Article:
TORONTO – The board of directors of Newmont Mining Corp. unanimously rejected a hostile takeover offer from Barrick Gold Corp. on Monday and countered with a proposal of its own – a new joint venture to operate the two companies’ Nevada assets.
Newmont chief executive Gary Goldberg and Newmont president Tom Palmer, Goldberg’s designated successor, took turns disparaging Barrick’s track record in a conference call with financial analysts.
Goldberg restated his opposition to the all-stock proposal that would result in Newmont shareholders owning about 44 per cent of a Barrick-dominated firm, which would be the world’s biggest gold producer.
“Barrick’s egocentric proposal is designed to transfer value from Newmont shareholders to Barrick’s,” Goldberg said.
He also questioned the experience of Barrick’s new CEO, Mark Bristow, and Barrick’s record in mergers and acquisition under the leadership of John Thornton, who became Barrick’s executive chairman in 2014.
Barrick has said Bristow would be CEO of the combined company. He joined Barrick after it recently acquired Randgold Resources in a friendly all-stock deal.
Goldberg said Barrick is going through a time of great change but added “one of the major factors that hindered Barrick’s ability to create value in the past remains the same . . . John Thornton is still firmly in control of Barrick.”
Palmer said Newmont doesn’t agree with Barrick’s view that the two companies should be combined into one business.
“However, we can still realize the vast majority of the synergies (in) Barrick’s proposal through a JV of Newmont and Barrick’s Nevada-related operations, working together to deliver the potential.”
In a statement Monday, Bristow said Newmont’s Nevada joint venture proposal was “based on the stale and convoluted process that foundered previously.”
“Nevada, with a combined 76 million ounces, will be worth a whole lot more if it is run by one operator,” he said .
“We know we can do that more efficiently than Newmont, and that it will be worth a lot more to both Newmont and Barrick shareholders under that scenario.”
Newmont, which is also in the midst of acquiring Vancouver-based gold miner Goldcorp Inc., says its proposal would realize the available synergies in Nevada while avoiding the risks and complexities associated with Barrick’s proposal.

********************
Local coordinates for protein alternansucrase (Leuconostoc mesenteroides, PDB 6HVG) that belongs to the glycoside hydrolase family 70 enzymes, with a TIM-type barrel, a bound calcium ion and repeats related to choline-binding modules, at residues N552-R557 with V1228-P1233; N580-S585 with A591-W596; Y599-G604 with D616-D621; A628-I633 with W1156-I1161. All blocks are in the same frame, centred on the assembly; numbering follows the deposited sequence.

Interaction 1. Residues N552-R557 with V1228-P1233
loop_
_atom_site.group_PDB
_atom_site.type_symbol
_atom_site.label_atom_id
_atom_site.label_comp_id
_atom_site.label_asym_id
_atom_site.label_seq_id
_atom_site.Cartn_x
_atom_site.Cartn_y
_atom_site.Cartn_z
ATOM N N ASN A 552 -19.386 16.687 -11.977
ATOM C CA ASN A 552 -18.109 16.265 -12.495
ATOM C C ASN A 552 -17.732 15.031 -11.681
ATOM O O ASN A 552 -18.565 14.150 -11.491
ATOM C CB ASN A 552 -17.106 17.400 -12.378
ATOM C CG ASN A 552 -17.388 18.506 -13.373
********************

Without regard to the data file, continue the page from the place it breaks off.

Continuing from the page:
Under the plan, Barrick would hold a 55 per cent economic interest in the joint venture, while Newmont Goldcorp would hold 45 per cent. On the other hand, Newmont wants equal representation on two key JV management committees.
Newmont also issued fresh estimates for the savings it expects from a combination with Goldcorp, whose shareholders are scheduled to vote on the friendly takeover offer at a meeting on April 4.
It more than tripled its estimate of savings related to the deal compared with its initial expectations for US$100 million per year in savings related to general and administrative costs.
The guidance Monday included an additional US$100 million per year in supply-chain improvements and US$165 million in savings from applying the Newmont practices to the acquired assets.
“To put it all together, Newmont-Goldcorp has identified – to date – a total of $365 million per annum in savings and efficiencies representing value creation potential of over $4.4 billion using the same time frames and discount rates applied by Barrick in their estimates,” Palmer said.
The proposal outlined by Barrick on Feb. 25 said it anticipates US$7 billion of synergies over 20 years if it’s merged with Newmont without completing the Goldcorp merger. About US$5 billion of those efficiencies, or at least $500 million per year, would come from unifying ownership of the Nevada assets..
Palmer – whose future as CEO of Newmont would be in doubt under Barrick’s plan – told analysts that “we simply do not agree that a whole-company transaction is in the best interest of Newmont shareholders.”
“However, we recognize that substantial benefits can and should be realized for both Newmont and Barrick shareholders through the (proposed) Nevada JV.
“There is no reason we shouldn’t be able to find a solution that unlocks the value of our respective Nevada operations for both sets of shareholders,” Palmer said.
Barrick’s all-stock bid for Newmont was valued at roughly US$18 billion when it was announced on Feb. 25.
Barrick shares were at C$16.57 and Goldcorp shares were at C$14.34 at mid-afternoon on the Toronto Stock Exchange. Newmont shares were at US$34.06 on the New York Stock Exchange.
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